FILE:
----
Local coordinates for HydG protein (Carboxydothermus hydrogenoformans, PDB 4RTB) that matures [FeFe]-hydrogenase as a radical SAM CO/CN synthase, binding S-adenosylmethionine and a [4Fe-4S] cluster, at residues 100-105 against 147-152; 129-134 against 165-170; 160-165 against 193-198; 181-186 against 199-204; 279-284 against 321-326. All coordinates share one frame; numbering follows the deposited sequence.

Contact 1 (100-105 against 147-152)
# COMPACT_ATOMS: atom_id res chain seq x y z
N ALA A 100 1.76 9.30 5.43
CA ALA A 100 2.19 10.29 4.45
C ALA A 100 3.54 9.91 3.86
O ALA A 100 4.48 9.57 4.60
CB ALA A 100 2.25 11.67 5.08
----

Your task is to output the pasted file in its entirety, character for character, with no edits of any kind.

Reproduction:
Local coordinates for HydG protein (Carboxydothermus hydrogenoformans, PDB 4RTB) that matures [FeFe]-hydrogenase as a radical SAM CO/CN synthase, binding S-adenosylmethionine and a [4Fe-4S] cluster, at residues 100-105 against 147-152; 129-134 against 165-170; 160-165 against 193-198; 181-186 against 199-204; 279-284 against 321-326. All coordinates share one frame; numbering follows the deposited sequence.

Contact 1 (100-105 against 147-152)
# COMPACT_ATOMS: atom_id res chain seq x y z
N ALA A 100 1.76 9.30 5.43
CA ALA A 100 2.19 10.29 4.45
C ALA A 100 3.54 9.91 3.86
O ALA A 100 4.48 9.57 4.60
CB ALA A 100 2.25 11.67 5.08